Autumn leaves… blown off the trees… covering the river surface… kind of a bummer if you want to go dry-fly fishing, right?
Well, when life gives you lemons, make some lemonade. With fly fishing, there’s always an opportunity to learn something and practice.
It was a beautiful fall day, and the trees were in full color. But unfortunately for the fishing, a steady breeze was knocking the leaves off the sycamores and maples. We tried fishing streamers and turned a few fish that way, and I landed a nice brown on a nymph suspended below a grasshopper fly, but it was pretty slow going overall.
And we were really there to test out some fly rods.
So, I decided to cut off the flies. I found a wide spot in the river where I could really play with different casts. I got a feel for making loops and rolling off the surface, but I have a short attention span and started looking for more.
I saw a yellow leaf floating down the run in front of me and wound up to make a cast. But the leaf got sucked under the surface and disappeared. A few seconds later, it popped back up. I made a cast and draped the end of the leader right across the leaf, and thought, “Huh, kinda fun…”
As I watched more leaves floating down the river, it was clear that they’d ride on top for a bit (about four seconds) and then dip away for a while, then pop back up again. It was like “Whack-a-Mole” with a fly rod. And the more I started casting at leaves, missing some and hitting others, the more I realized this was valuable target practice that forced me to be decisive with my casts.
And after several minutes, I found a groove and started “willing” my casts at the moving targets.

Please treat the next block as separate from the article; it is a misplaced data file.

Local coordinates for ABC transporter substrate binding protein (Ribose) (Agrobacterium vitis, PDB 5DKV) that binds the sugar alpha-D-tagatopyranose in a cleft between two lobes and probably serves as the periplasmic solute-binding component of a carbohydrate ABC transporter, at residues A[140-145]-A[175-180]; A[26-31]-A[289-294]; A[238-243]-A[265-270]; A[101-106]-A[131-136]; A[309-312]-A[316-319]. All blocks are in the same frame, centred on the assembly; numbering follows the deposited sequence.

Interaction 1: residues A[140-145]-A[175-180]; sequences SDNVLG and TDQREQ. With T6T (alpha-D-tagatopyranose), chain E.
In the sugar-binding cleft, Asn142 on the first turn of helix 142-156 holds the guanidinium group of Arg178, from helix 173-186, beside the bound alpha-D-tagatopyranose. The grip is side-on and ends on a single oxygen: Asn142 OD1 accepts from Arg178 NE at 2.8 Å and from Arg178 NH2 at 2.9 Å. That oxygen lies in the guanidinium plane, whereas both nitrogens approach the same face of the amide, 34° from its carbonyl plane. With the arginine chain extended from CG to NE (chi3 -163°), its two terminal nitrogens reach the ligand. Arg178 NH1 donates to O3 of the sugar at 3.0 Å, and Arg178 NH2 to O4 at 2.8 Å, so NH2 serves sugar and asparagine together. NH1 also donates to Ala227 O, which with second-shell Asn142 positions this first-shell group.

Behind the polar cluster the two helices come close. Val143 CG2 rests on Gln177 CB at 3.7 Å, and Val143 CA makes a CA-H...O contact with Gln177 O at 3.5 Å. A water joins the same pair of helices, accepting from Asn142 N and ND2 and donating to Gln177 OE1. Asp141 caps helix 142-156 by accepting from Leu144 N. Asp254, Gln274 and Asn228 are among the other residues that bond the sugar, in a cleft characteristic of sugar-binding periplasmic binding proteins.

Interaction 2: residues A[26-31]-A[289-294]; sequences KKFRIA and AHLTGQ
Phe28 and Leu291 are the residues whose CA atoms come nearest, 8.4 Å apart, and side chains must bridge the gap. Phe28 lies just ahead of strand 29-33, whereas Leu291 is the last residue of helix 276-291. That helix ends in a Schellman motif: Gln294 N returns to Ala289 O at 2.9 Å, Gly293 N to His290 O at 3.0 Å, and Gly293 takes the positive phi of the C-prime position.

Now, granted, most dry-fly trout fishing casts should be carefully measured and patience is a virtue. Precise dry fly fishing is seldom a game of rapid fire at moving targets.
But, that said, if you can get pretty reliable at hitting targets within 40 feet or so—within about a four-second window—you’re probably going to have more confidence when it’s time to make that cast at a trout sipping baetis flies just upstream of you and you have seemingly all the time in the world. It’s a bit like shooting sporting clays (clay pigeons thrown in various odd ways to simulate different hunting situations for shotgunners).
Once, while writing for Field & Stream, I got to hang out with Kevin Van Dam, Mike Iaconelli, Gary Klein and some other professional bass anglers in a place that had a clay-pigeon thrower, and everyone tried to break a target by throwing a heavy lure with a baitcaster. Nobody broke any targets, but it was fun trying. If you scour the Internet, you’ll surely find someone who did pull it off.
As for me, I’ll stick with floating leaves and a fly rod on windy autumn days when the fish aren’t rising and my attention span shrinks. That might just make me a better caster, and I need all the help I can get.